Carpet in the Bathroom
In the 1950's wall to wall carpeting rose in popularity and became more affordable to more than just wealthy families. Carpeting was an attainable luxury and didn't just stop in hallways and living spaces. It went everywhere and by the 1970's, full carpeting was expanding into home bathrooms.
While far less common today, carpeting in the bathroom can still occasionally be found in homes. But is it a good idea? The arguments for having it are warmth in appearance and feeling under feet and less chance of slipping. However, the main argument against carpeting in the bathroom is strong and that point is moisture.
Moisture in the bathroom is abundant. Some of the places it comes from are:
Steam from showers.
Water splashes from the tub or shower.
Water shedding from body when exiting the shower or tub.
Water splashes from the sink.
Water leaks from the vanity, sink, or toilet.
All of this water or moisture goes from the carpet into the pad beneath and causes mold and decay in the flooring and weakens the sub-floor. Mold also produces tiny spores to further grow and breathing them in can cause many different health issues. Carpeting is also a place where bacteria can accumulate especially around the toilet. Bacteria from waste can be accidentally deflected to the carpet.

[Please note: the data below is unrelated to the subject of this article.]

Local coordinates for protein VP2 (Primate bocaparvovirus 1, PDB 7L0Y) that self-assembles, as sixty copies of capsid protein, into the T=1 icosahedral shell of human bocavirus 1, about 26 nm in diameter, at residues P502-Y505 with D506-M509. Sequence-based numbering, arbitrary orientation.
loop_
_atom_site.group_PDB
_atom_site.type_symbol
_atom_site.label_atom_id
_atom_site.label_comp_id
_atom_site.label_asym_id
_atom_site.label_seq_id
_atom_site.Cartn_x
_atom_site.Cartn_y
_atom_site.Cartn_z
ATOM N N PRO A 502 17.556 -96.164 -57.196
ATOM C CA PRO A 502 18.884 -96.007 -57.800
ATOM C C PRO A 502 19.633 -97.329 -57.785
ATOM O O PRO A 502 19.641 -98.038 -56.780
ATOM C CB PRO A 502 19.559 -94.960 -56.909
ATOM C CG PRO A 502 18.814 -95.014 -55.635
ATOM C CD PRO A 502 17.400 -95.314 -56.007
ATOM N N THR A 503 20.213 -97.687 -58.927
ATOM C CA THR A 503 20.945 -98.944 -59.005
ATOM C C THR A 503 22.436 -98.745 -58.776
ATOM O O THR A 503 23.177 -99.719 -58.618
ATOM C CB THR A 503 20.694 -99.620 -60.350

If your home has bathroom carpeting and removal is not in the budget, there are a few things you can do to reduce the risk of mold:
Clean the carpet regularly to remove any mold or bacteria.
Keep the carpet as dry as possible. Various devices are available to help prevent water from bypassing the shower curtain.
Install a bathroom fan if one is not already present and operate it more often.
Ultimately, it is not recommended to have carpeting in the bathroom due to the damage and health issues caused by mold and bacteria. For softer feel and to lessen the chances of a slip, bath mats are a great alternative as they can easily be washed regularly.